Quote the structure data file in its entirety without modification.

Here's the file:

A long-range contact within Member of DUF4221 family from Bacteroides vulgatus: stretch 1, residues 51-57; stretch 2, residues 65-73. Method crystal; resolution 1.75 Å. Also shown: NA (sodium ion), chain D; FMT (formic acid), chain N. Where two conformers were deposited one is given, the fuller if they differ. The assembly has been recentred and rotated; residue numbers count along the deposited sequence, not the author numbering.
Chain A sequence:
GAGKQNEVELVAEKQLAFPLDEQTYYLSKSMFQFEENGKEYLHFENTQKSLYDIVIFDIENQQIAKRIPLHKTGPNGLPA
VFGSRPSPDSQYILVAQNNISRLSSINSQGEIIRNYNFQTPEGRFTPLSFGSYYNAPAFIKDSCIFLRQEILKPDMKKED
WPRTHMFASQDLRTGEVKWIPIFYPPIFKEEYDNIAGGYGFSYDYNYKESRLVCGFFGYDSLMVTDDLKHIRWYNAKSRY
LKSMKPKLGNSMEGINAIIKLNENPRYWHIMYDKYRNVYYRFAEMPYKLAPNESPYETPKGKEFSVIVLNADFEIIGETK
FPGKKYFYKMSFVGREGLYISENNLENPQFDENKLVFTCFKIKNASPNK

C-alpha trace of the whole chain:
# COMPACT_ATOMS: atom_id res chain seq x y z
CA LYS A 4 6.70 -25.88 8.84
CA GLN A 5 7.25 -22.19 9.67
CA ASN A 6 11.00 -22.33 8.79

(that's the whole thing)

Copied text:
A long-range contact within Member of DUF4221 family from Bacteroides vulgatus: stretch 1, residues 51-57; stretch 2, residues 65-73. Method crystal; resolution 1.75 Å. Also shown: NA (sodium ion), chain D; FMT (formic acid), chain N. Where two conformers were deposited one is given, the fuller if they differ. The assembly has been recentred and rotated; residue numbers count along the deposited sequence, not the author numbering.
Chain A sequence:
GAGKQNEVELVAEKQLAFPLDEQTYYLSKSMFQFEENGKEYLHFENTQKSLYDIVIFDIENQQIAKRIPLHKTGPNGLPA
VFGSRPSPDSQYILVAQNNISRLSSINSQGEIIRNYNFQTPEGRFTPLSFGSYYNAPAFIKDSCIFLRQEILKPDMKKED
WPRTHMFASQDLRTGEVKWIPIFYPPIFKEEYDNIAGGYGFSYDYNYKESRLVCGFFGYDSLMVTDDLKHIRWYNAKSRY
LKSMKPKLGNSMEGINAIIKLNENPRYWHIMYDKYRNVYYRFAEMPYKLAPNESPYETPKGKEFSVIVLNADFEIIGETK
FPGKKYFYKMSFVGREGLYISENNLENPQFDENKLVFTCFKIKNASPNK

C-alpha trace of the whole chain:
# COMPACT_ATOMS: atom_id res chain seq x y z
CA LYS A 4 6.70 -25.88 8.84
CA GLN A 5 7.25 -22.19 9.67
CA ASN A 6 11.00 -22.33 8.79